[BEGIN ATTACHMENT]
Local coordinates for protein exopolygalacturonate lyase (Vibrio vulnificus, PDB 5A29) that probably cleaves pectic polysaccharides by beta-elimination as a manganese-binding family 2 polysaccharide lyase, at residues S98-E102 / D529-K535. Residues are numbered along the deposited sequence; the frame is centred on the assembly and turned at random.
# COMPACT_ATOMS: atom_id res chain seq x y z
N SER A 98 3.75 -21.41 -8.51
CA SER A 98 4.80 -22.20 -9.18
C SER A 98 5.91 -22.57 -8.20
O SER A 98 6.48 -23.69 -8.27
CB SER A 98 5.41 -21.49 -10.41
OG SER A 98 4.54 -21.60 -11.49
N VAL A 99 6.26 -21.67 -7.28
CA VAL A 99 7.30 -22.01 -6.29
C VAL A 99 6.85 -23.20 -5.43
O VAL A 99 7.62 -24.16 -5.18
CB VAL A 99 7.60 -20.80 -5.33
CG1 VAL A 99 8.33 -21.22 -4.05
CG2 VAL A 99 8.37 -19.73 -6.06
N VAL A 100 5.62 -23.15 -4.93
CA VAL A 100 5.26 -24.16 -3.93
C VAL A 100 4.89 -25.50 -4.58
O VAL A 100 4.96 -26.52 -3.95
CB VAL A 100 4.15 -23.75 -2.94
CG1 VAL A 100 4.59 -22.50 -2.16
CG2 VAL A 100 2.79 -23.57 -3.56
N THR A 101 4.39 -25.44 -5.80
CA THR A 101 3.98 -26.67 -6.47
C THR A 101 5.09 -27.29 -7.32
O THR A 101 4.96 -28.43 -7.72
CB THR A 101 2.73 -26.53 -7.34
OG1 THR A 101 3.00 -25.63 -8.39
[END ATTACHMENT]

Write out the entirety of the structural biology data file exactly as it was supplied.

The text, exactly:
Local coordinates for protein exopolygalacturonate lyase (Vibrio vulnificus, PDB 5A29) that probably cleaves pectic polysaccharides by beta-elimination as a manganese-binding family 2 polysaccharide lyase, at residues S98-E102 / D529-K535. Residues are numbered along the deposited sequence; the frame is centred on the assembly and turned at random.
# COMPACT_ATOMS: atom_id res chain seq x y z
N SER A 98 3.75 -21.41 -8.51
CA SER A 98 4.80 -22.20 -9.18
C SER A 98 5.91 -22.57 -8.20
O SER A 98 6.48 -23.69 -8.27
CB SER A 98 5.41 -21.49 -10.41
OG SER A 98 4.54 -21.60 -11.49
N VAL A 99 6.26 -21.67 -7.28
CA VAL A 99 7.30 -22.01 -6.29
C VAL A 99 6.85 -23.20 -5.43
O VAL A 99 7.62 -24.16 -5.18
CB VAL A 99 7.60 -20.80 -5.33
CG1 VAL A 99 8.33 -21.22 -4.05
CG2 VAL A 99 8.37 -19.73 -6.06
N VAL A 100 5.62 -23.15 -4.93
CA VAL A 100 5.26 -24.16 -3.93
C VAL A 100 4.89 -25.50 -4.58
O VAL A 100 4.96 -26.52 -3.95
CB VAL A 100 4.15 -23.75 -2.94
CG1 VAL A 100 4.59 -22.50 -2.16
CG2 VAL A 100 2.79 -23.57 -3.56
N THR A 101 4.39 -25.44 -5.80
CA THR A 101 3.98 -26.67 -6.47
C THR A 101 5.09 -27.29 -7.32
O THR A 101 4.96 -28.43 -7.72
CB THR A 101 2.73 -26.53 -7.34
OG1 THR A 101 3.00 -25.63 -8.39